Sunday, November 16, 2008

Starting out on Saving Seeds!!

I've decided to try and save some seeds this year and then to grow them on next year.  I really don't know what I'm doing so I thought if I posted this piece here, describing what I have done, along with what I am intending to do, then it is likely that someone will read my piece, throw their hands up in horror and say...."OH  NOOOOO!!!  Don't do that whatever you do!!!"  and if it really is my lucky day, that person will then leave a comment saying what it is I shouldn't do and exactly why!!!!

So to start...


Ok, I have got some seeds from my tomatoes.  I chose just one variety of tomato, a simple red cherry tomato and kept about a dozen fruits from the six plants.    I then cut open the fruits and separated out the seeds and the pulp in a bowl of water.   Next, I collected the seeds together and discarded the pulp, and placed all the seeds in a paper coffee filter to dry.   Once they had completely dried, I transferred them to another coffee filter and sealed it.

Next I did lettuce......this time I let a couple of plants bolt and produce seeds, then I picked them and separated out the seeds from the chaff before putting them into coffee filter papers and sealing.

I was given some green sweet peppers by a friend who I know grows only open pollinated seeds so this time, I just harvested the seeds when I used the peppers.  I was also given some Charentais melons which again, I know, the farmer concerned only grows from kept seed, is completely organic and, in fact, grows them on my land.....So again, I just harvested the seeds when I prepared the melons....again drying them in a paper coffee filter before sealing the packs.

My intention is to grow on all of these seeds next year.   If I am successful, then I shall do the same again in the autumn 2009 and then, maybe I could offer some of the seeds to exchange....  It would be a start.......


Anonymous said...

Tomatoes do well if you ferment them before drying. Just squeeze the tomato into a small jar, add a little water and close the lif tightly. Leave until it gets a gungy green brown blacking scum on top. About 3 weeks. Carefully remove the lid away from direct contact with your nose. Lift the scum and discard it, then put the remaining stuff through a sieve, running water through it until all jelly is gone. Then dry out on paper plates, coffee filters or whatever. Fermenting destroys any virus or bacterial disease. Do this with any seeds that have a jelly coating. Most cherry types will grow just from dropped fruits though. With 'dry' seeds like lettuce, just air dry in a cool place and store in paper bags.

Daphne said...

I've always fermented my tomato seeds too, but only for 3 days or so - unless I forget about them like I did this year :/. Basically I wait for a white mold to form all over the top. If you let it sit too long the seeds will start to germinate.

I've heard several reasons to do the fermentation. It gets rid of that gel that surrounds each seed. It gets rid of a chemical that inhibits the germination of the seed. And as Cosmic said it helps destroy diseases that might be on it.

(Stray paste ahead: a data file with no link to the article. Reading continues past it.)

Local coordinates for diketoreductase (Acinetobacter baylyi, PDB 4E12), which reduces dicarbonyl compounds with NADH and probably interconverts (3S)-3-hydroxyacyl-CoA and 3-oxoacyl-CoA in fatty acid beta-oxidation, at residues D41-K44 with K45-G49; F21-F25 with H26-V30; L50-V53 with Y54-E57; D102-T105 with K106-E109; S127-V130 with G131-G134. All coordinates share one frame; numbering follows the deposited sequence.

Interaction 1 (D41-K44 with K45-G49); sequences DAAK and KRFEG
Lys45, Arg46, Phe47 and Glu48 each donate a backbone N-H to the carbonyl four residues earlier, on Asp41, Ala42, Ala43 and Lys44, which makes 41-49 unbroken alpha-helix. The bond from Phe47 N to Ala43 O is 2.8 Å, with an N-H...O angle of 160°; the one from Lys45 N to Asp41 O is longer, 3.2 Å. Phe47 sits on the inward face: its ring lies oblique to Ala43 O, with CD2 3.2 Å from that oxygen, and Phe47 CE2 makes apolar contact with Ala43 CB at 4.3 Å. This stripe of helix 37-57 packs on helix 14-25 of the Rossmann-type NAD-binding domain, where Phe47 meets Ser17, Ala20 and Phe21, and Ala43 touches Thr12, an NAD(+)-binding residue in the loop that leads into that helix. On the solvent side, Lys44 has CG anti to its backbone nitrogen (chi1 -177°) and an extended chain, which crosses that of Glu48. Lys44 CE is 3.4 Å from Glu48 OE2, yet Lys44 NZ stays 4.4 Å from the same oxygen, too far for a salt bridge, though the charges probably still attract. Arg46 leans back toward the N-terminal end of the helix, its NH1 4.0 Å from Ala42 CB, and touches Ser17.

Kate said...

I think what you have done will be fine Ian, except for the green peppers. I am not sure but I would have thought that the peppers would need to be ripe to have mature seeds. Green peppers turn red when they are fully ripe. The melons should be fabulous especially as they are so local....even to your own land!

Patrick said...

Here I am, late again. Everyone has already said it all.

Yes, it's better if you ferment the tomato seeds, but it's not necessary. While there's nothing wrong with what Cosmic and Daphne said, I've also made a post on it if you want to read about it in more detail. Do you know your plants weren't F1s?

Melons cross pollinate easily, so it's important the melon you saved seeds from wasn't grown near any other varieties.

And, yes, like Kate said, you probably won't have much luck from a green pepper. Better germination test the seeds in a wet paper towel.

Good luck!

Ian said...

Hi everybody, and thanks for all the advice. Welcome to Cosmic and Daphne...hope you like the blog.

On the melon issue, I don't really know how far apart they have to be, Patrick, but these were grown in my own field and were the only melon variety grown. It's possible that a neighbour grew another variety although I do know that the nearest neighbour also grew charentais last year, and as I didn't grow any at all, that would make the nearest possible place for a different variety about 500 mtrs away.
I've saved the pepper seeds now so I'll try a germination test and I'll know for next year.

Patrick said...

500m is pretty safe. I wouldn't worry about crossing.

Besides, if you are growing it in your own garden, it might be interested to see what you get if there was a little crossing anyway.